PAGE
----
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Windows saves certificates in a local store, whose contents can be read and analyzed with certmgr.msc, certlm.msc, or PowerShell. For example, to display the certificates under Persona > Certificates for the local computer, you can use the following PowerShell command:
This is also the first step when you want to export a certificate. It allows you to determine its properties, such as the thumbprint or whether it has a private key:
Get-ChildItem Cert:\LocalMachine\my | where HasPrivateKey -eq $true
Export certificate without a private key
If a certificate doesn't include a private key, the key is not exportable, or you simply do not want to export it, you can save the certificate to a CER file.
Windows uses the .cer file extension for both the Base64-encoded PEM format and the binary DER format. Alternatively, you also have the option to use the PKCS #7 format with the .p7b file extension.
PFX (PKCS #12) for private key
If you want to export a certificate along with its private key, Windows provides the PFX format (PKCS #12). This type of file is stored in an encrypted format to protect the private key. To enhance security, you must secure the PFX file with a password or restrict access to specific principals (groups or users).
Export via GUI
The MMC-based tools certmgr.msc and certlm.msc contain the Export command in the context menu of a certificate under All Tasks.
This command starts a wizard. If the certificate has a private key, it will ask you, after the welcome dialog box, in case you want to export it.
Depending on your selection, you will be presented with the export options described earlier: CER or P7B if your answer is no, or else PFX. For CER and P7B exports, you will only need to provide the file name and complete the process.
For the PFX export, there is an additional step where you need to set a password or choose a security principal.
Exporting a certificate using PowerShell
In PowerShell, there are two separate cmdlets for exporting certificates, depending on the desired format. For exporting without the private key, you can use Export-Certificate. The optional Type parameter supports CERT, P7B, and SST. The latter can store multiple certificates. The CERT format uses the DER-encoded binary format; the Base64 variant is not available here. CERT is the default format.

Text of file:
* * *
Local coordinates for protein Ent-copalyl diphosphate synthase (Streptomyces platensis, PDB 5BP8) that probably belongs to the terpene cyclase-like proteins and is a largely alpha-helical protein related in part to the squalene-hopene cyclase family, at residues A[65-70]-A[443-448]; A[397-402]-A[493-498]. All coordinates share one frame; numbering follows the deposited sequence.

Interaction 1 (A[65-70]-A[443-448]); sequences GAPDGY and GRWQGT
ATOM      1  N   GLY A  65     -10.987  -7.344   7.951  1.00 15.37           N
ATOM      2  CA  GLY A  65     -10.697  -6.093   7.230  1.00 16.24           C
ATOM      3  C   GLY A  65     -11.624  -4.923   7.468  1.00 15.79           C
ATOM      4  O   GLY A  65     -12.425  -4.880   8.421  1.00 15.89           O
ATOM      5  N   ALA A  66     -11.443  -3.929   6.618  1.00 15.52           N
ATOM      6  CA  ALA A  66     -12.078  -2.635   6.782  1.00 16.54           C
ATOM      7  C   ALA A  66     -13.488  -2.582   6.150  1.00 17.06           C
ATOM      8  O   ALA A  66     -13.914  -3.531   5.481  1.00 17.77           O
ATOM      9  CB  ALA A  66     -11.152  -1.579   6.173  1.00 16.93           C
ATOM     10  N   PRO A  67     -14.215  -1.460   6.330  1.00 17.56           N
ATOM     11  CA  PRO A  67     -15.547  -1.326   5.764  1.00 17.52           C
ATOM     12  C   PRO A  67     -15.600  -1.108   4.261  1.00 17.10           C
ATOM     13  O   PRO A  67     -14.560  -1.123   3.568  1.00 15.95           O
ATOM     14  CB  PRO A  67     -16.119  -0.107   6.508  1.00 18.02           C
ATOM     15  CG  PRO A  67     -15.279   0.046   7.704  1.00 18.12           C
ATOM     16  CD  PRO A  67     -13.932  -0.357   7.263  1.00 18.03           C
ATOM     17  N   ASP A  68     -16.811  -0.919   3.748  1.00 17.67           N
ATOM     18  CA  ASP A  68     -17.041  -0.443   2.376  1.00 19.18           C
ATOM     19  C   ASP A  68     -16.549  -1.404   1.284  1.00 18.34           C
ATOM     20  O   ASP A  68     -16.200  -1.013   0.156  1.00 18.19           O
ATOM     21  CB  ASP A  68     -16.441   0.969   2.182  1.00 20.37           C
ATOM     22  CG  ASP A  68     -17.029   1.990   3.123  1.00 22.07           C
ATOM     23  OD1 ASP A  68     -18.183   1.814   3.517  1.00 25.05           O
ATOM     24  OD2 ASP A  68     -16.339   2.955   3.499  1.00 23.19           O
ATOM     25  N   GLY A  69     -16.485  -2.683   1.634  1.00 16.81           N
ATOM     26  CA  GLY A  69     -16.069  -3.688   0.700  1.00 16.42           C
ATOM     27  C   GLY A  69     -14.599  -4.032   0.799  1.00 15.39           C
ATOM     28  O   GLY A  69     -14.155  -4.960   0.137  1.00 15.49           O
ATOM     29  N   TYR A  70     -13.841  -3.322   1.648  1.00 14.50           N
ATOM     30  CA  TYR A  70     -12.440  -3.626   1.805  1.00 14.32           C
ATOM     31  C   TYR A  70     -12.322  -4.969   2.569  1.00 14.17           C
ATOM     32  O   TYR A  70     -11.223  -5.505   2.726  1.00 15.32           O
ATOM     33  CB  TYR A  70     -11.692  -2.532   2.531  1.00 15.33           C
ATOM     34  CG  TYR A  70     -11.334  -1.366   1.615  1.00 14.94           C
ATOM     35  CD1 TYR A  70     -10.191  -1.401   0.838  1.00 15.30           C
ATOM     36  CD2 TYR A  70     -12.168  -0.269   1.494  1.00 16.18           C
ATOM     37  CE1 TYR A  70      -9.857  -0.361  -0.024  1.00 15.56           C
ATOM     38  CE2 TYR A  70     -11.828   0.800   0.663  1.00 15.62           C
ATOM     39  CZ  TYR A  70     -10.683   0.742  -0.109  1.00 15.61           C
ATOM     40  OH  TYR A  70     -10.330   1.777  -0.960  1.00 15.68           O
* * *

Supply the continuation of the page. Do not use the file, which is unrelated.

Here's an example of what the command could look like:
Export-Certificate -Type CERT -FilePath mycert.crt -Cert Cert:\LocalMachine\my\<Thumbprint>
To export the certificate in PFX format, Microsoft provides the Export-PfxCertificate cmdlet. This cmdlet requires either the Password or the ProtectTo parameter to secure the file. The password must be specified as a secure string:
$pw = Read-Host -Prompt "Enter Password" -AsSecureString Export-PfxCertificate -Password $pw -FilePath 9B.pfx -Cert Cert:\LocalMachine\my\9B0F26A0795B30C896F7A8F52D3E91F5AE80127B
The ProtectTo parameter expects a value like "domain\user" or "domain\group", and you can separate multiple values by using commas.
Exporting certificates from the registry
Another option for exporting certificates is dumping them from the registry database. This method is particularly useful when the private key has been marked as non-exportable. The export restriction is not a property of the certificate itself, but rather a feature of the Windows Certificate Store. This behavior is activated by checking the corresponding option during the creation of the certificate signing request (CSR).
While this feature protects the private key from theft, it can be a hindrance in certain situations. For example, you might need to migrate a critical service to another computer, and you cannot easily replace the certificate.
In such situations, both MMC-based tools and PowerShell will refuse to export the certificate in PFX format.
However, this restriction does not apply to the registry. For example, to export a computer certificate from Personal, open the HKEY_LOCAL_MACHINE hive of the Registry Editor, and navigate to \SOFTWARE\Microsoft\SystemCertificates\My\Certificates.
There, you can identify the desired certificate by its thumbprint and execute the Export command from its context menu.
In the dialog box that appears, leave the Export range setting on Selected branch and specify a name for the file.
Transfer the resulting REG file to the target computer and import the certificate by double-clicking the file name in Explorer.
It's important to note that this process inherently marks the private key on the destination computer as nonexportable, even if the original certificate allows the export of the private key.
When exporting a certificate from a Windows computer's store, the available target format depends on whether you include the private key. If you export the certificate without the private key, you can choose between the CER and the P7B formats. Otherwise, PFX (PKCS #12) is used for exporting with the private key.
For this purpose, you can use the relevant MMC snap-ins or PowerShell. The latter offers two separate cmdlets for this task.
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An important option is export via the registry. This method allows you to export the private key, even if it is marked as nonexportable.